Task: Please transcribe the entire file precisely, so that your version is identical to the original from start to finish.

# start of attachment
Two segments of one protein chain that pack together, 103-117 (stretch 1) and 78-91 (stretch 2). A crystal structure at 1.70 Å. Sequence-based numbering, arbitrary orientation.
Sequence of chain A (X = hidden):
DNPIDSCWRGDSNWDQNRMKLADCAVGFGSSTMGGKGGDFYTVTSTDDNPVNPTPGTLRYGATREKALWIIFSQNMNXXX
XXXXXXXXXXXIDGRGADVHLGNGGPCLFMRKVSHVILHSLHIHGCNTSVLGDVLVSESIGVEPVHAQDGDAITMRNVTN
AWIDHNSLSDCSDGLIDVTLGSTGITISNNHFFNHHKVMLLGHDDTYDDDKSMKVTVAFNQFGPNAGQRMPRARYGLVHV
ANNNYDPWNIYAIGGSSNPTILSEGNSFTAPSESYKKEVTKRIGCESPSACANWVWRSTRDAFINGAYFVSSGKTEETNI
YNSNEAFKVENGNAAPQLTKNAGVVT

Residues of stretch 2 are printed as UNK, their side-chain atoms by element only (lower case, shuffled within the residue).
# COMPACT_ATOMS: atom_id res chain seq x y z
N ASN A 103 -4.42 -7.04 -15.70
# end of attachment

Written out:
Two segments of one protein chain that pack together, 103-117 (stretch 1) and 78-91 (stretch 2). A crystal structure at 1.70 Å. Sequence-based numbering, arbitrary orientation.
Sequence of chain A (X = hidden):
DNPIDSCWRGDSNWDQNRMKLADCAVGFGSSTMGGKGGDFYTVTSTDDNPVNPTPGTLRYGATREKALWIIFSQNMNXXX
XXXXXXXXXXXIDGRGADVHLGNGGPCLFMRKVSHVILHSLHIHGCNTSVLGDVLVSESIGVEPVHAQDGDAITMRNVTN
AWIDHNSLSDCSDGLIDVTLGSTGITISNNHFFNHHKVMLLGHDDTYDDDKSMKVTVAFNQFGPNAGQRMPRARYGLVHV
ANNNYDPWNIYAIGGSSNPTILSEGNSFTAPSESYKKEVTKRIGCESPSACANWVWRSTRDAFINGAYFVSSGKTEETNI
YNSNEAFKVENGNAAPQLTKNAGVVT

Residues of stretch 2 are printed as UNK, their side-chain atoms by element only (lower case, shuffled within the residue).
# COMPACT_ATOMS: atom_id res chain seq x y z
N ASN A 103 -4.42 -7.04 -15.70